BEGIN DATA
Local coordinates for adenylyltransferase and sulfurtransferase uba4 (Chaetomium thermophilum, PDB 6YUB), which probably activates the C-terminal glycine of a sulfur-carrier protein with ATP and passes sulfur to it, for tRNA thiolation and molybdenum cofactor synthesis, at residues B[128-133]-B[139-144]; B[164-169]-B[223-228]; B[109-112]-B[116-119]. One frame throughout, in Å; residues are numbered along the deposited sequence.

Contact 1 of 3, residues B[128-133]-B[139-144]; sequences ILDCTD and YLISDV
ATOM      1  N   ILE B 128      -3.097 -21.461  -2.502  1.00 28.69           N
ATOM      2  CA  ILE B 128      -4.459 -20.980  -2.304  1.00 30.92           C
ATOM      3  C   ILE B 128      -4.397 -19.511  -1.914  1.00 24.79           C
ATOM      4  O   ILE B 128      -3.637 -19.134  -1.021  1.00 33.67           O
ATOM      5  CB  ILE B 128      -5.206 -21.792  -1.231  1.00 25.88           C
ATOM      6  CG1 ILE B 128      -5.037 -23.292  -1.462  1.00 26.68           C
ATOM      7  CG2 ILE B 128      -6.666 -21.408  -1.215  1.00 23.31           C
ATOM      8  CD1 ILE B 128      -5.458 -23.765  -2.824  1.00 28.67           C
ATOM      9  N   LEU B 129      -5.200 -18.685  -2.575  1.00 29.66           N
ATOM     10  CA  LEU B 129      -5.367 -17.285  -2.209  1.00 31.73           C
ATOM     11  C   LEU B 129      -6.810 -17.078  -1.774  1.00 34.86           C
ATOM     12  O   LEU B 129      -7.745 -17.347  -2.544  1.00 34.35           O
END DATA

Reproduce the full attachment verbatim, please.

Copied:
Local coordinates for adenylyltransferase and sulfurtransferase uba4 (Chaetomium thermophilum, PDB 6YUB), which probably activates the C-terminal glycine of a sulfur-carrier protein with ATP and passes sulfur to it, for tRNA thiolation and molybdenum cofactor synthesis, at residues B[128-133]-B[139-144]; B[164-169]-B[223-228]; B[109-112]-B[116-119]. One frame throughout, in Å; residues are numbered along the deposited sequence.

Contact 1 of 3, residues B[128-133]-B[139-144]; sequences ILDCTD and YLISDV
ATOM      1  N   ILE B 128      -3.097 -21.461  -2.502  1.00 28.69           N
ATOM      2  CA  ILE B 128      -4.459 -20.980  -2.304  1.00 30.92           C
ATOM      3  C   ILE B 128      -4.397 -19.511  -1.914  1.00 24.79           C
ATOM      4  O   ILE B 128      -3.637 -19.134  -1.021  1.00 33.67           O
ATOM      5  CB  ILE B 128      -5.206 -21.792  -1.231  1.00 25.88           C
ATOM      6  CG1 ILE B 128      -5.037 -23.292  -1.462  1.00 26.68           C
ATOM      7  CG2 ILE B 128      -6.666 -21.408  -1.215  1.00 23.31           C
ATOM      8  CD1 ILE B 128      -5.458 -23.765  -2.824  1.00 28.67           C
ATOM      9  N   LEU B 129      -5.200 -18.685  -2.575  1.00 29.66           N
ATOM     10  CA  LEU B 129      -5.367 -17.285  -2.209  1.00 31.73           C
ATOM     11  C   LEU B 129      -6.810 -17.078  -1.774  1.00 34.86           C
ATOM     12  O   LEU B 129      -7.745 -17.347  -2.544  1.00 34.35           O